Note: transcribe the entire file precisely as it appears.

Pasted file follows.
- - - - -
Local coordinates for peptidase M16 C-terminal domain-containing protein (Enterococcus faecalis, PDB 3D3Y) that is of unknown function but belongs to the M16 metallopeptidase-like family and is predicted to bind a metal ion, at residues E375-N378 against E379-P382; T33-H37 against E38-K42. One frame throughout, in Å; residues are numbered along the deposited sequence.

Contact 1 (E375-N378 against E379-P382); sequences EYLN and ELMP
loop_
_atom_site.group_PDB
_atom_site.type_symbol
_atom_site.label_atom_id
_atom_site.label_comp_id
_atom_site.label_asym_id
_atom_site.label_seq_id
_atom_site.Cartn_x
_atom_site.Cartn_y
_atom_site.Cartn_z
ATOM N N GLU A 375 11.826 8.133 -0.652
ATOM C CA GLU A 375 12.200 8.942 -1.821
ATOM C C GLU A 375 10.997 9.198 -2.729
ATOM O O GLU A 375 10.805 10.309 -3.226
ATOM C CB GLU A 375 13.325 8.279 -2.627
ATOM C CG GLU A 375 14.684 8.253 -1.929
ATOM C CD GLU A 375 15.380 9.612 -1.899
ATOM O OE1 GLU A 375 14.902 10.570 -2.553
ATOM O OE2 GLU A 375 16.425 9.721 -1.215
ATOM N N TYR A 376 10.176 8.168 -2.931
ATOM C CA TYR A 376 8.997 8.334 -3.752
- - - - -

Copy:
Local coordinates for peptidase M16 C-terminal domain-containing protein (Enterococcus faecalis, PDB 3D3Y) that is of unknown function but belongs to the M16 metallopeptidase-like family and is predicted to bind a metal ion, at residues E375-N378 against E379-P382; T33-H37 against E38-K42. One frame throughout, in Å; residues are numbered along the deposited sequence.

Contact 1 (E375-N378 against E379-P382); sequences EYLN and ELMP
loop_
_atom_site.group_PDB
_atom_site.type_symbol
_atom_site.label_atom_id
_atom_site.label_comp_id
_atom_site.label_asym_id
_atom_site.label_seq_id
_atom_site.Cartn_x
_atom_site.Cartn_y
_atom_site.Cartn_z
ATOM N N GLU A 375 11.826 8.133 -0.652
ATOM C CA GLU A 375 12.200 8.942 -1.821
ATOM C C GLU A 375 10.997 9.198 -2.729
ATOM O O GLU A 375 10.805 10.309 -3.226
ATOM C CB GLU A 375 13.325 8.279 -2.627
ATOM C CG GLU A 375 14.684 8.253 -1.929
ATOM C CD GLU A 375 15.380 9.612 -1.899
ATOM O OE1 GLU A 375 14.902 10.570 -2.553
ATOM O OE2 GLU A 375 16.425 9.721 -1.215
ATOM N N TYR A 376 10.176 8.168 -2.931
ATOM C CA TYR A 376 8.997 8.334 -3.752